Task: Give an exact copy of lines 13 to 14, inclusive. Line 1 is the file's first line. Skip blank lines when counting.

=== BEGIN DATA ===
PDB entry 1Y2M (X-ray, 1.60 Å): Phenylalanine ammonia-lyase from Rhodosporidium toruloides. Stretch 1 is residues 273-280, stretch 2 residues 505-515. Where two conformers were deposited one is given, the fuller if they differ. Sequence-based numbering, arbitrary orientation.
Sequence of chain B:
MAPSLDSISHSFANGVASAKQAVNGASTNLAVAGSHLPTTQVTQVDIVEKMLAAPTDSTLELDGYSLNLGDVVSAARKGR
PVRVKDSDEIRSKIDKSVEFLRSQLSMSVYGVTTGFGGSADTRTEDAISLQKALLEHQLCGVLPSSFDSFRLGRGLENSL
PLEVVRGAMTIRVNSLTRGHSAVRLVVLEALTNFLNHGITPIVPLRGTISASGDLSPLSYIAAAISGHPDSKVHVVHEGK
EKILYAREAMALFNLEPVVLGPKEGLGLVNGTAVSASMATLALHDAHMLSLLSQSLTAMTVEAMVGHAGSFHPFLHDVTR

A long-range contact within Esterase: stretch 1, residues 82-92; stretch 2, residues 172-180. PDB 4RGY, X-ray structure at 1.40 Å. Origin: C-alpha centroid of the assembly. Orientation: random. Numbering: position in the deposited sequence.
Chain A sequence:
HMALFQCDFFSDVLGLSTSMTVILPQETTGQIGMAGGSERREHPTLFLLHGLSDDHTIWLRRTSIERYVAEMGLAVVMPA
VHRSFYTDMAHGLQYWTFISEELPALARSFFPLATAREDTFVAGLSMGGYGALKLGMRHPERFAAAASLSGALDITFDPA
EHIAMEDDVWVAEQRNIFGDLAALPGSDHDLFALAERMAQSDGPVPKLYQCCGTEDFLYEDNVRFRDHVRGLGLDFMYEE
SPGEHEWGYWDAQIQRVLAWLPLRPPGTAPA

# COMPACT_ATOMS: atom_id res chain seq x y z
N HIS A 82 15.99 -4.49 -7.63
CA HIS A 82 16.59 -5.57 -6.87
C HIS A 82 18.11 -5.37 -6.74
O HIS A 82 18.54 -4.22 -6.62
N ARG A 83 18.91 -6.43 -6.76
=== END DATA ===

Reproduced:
# COMPACT_ATOMS: atom_id res chain seq x y z
N HIS A 82 15.99 -4.49 -7.63